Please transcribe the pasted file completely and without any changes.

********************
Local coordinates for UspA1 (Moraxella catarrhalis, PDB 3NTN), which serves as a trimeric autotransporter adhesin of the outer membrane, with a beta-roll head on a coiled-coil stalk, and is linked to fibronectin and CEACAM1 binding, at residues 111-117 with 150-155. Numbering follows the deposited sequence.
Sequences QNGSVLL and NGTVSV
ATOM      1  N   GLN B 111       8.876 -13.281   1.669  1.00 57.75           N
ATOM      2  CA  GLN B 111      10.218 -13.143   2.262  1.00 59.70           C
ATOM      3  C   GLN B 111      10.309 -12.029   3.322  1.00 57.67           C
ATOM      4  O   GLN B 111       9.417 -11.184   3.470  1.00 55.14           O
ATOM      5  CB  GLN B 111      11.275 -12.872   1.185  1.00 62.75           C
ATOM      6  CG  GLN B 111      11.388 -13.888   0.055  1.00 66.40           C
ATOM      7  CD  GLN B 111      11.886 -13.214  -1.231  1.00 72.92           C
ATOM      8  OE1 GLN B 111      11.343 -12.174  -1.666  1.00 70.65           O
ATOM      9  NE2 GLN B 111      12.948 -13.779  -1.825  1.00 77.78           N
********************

Local coordinates for UspA1 (Moraxella catarrhalis, PDB 3NTN), which serves as a trimeric autotransporter adhesin of the outer membrane, with a beta-roll head on a coiled-coil stalk, and is linked to fibronectin and CEACAM1 binding, at residues 111-117 with 150-155. Numbering follows the deposited sequence.
Sequences QNGSVLL and NGTVSV
ATOM      1  N   GLN B 111       8.876 -13.281   1.669  1.00 57.75           N
ATOM      2  CA  GLN B 111      10.218 -13.143   2.262  1.00 59.70           C
ATOM      3  C   GLN B 111      10.309 -12.029   3.322  1.00 57.67           C
ATOM      4  O   GLN B 111       9.417 -11.184   3.470  1.00 55.14           O
ATOM      5  CB  GLN B 111      11.275 -12.872   1.185  1.00 62.75           C
ATOM      6  CG  GLN B 111      11.388 -13.888   0.055  1.00 66.40           C
ATOM      7  CD  GLN B 111      11.886 -13.214  -1.231  1.00 72.92           C
ATOM      8  OE1 GLN B 111      11.343 -12.174  -1.666  1.00 70.65           O
ATOM      9  NE2 GLN B 111      12.948 -13.779  -1.825  1.00 77.78           N